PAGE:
While the new Paraguayan drug czar’s recent criticism of Uruguay’s marijuana regulation bill was not widely reported, his remarks have some interesting implications for drug policy in Paraguay under the new administration of President Horacio Cartes.
In an interview published yesterday by Spanish news agency EFE, the top anti-drug official in the Cartes administration, Luis Rojas, was highly critical of the bill to regulate marijuana in nearby Uruguay. “The situation will not change,” he said. “The Uruguayan market will receive the marijuana they produce and will not stop getting the marijuana produced in Paraguay. I think it really is a utopia, but well, we'll be analyzing it.”
Rojas is not the first official in the Southern Cone to comment on how marijuana regulation in Uruguay may affect its regional neighbors. Earlier this month Brazilian drug czar Vitore Maximiano raised concerns about the potential for cross-border spillover of the drug, and conservative Chilean presidential candidate Evelyn Matthei expressed support for the measure, saying it was an issue that “should be discussed.”
However, the Paraguayan official’s statement stands out because -- as I have noted for InSight Crime -- his country is responsible for producing as much as 80 percent of the marijuana consumed in Uruguay. What’s more, Paraguay is the leading marijuana producer in South America, and the second in the world behind Mexico, according to the latest UNODC World Drug Report. It is the main provider of cannabis to Brazil, Argentina, and Chile in addition to Uruguay.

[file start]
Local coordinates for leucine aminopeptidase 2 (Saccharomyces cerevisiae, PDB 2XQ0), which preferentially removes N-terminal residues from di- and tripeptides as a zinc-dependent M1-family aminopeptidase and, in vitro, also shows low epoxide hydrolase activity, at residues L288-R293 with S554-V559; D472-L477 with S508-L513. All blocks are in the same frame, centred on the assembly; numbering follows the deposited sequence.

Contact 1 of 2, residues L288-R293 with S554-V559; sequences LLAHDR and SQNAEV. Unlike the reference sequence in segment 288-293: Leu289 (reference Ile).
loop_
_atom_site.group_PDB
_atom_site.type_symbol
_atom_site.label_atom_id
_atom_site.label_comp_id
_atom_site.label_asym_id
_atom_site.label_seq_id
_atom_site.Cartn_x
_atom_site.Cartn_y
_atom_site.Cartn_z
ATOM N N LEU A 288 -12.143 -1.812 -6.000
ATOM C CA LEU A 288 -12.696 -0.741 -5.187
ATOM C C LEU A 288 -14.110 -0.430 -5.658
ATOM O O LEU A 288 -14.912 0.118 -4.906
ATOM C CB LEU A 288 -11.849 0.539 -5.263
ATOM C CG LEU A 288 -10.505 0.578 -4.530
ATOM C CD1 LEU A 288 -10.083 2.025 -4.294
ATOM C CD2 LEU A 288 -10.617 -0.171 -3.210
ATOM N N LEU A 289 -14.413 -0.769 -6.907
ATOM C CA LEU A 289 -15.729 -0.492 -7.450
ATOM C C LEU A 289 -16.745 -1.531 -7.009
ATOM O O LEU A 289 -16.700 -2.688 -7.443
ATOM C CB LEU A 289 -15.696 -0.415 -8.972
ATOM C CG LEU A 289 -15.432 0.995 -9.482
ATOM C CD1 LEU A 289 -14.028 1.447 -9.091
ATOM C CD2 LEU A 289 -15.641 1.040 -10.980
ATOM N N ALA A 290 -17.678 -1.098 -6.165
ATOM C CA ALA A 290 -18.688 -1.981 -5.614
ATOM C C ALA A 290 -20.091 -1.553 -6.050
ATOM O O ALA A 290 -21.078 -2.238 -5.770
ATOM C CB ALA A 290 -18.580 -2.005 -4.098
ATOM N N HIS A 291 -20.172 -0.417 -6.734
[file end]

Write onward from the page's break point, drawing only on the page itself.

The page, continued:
It would be one thing for Rojas to simply criticize drug legalization initiatives, as Cartes has done, but by taking this a step further he is acknowledging that his country is unable to effectively curb its illicit marijuana cultivation problem. Regardless of the policies put in place, he asserts that “the situation will not change” and Uruguay will continue to receive Paraguayan marijuana. Essentially, Rojas is admitting defeat in his first week on the job.
This is significant, because beyond Paraguay’s ability to crack down on illicit drug trafficking, there are questions over the Cartes administration’s political will to do so. It is widely known that the DEA targeted the president in 2010 for alleged involvement in drug trafficking, money laundering and smuggling. Cartes has dismissed this as a political attack, and promised to take on corruption and organized crime in the country.
But the allegations against him have been hard to shake, and will likely prove even more so now that it has been revealed that Cartes’ uncle, pilot Juan Domingo “Papacho” Viveros Cartes, was arrested last month in a large-scale drug bust in Uruguay. The president has said that he supports a full investigation into the matter, and Rojas claims Cartes instructed him to be “relentless” in pursuing Viveros, who is also wanted on drug charges in Paraguay.
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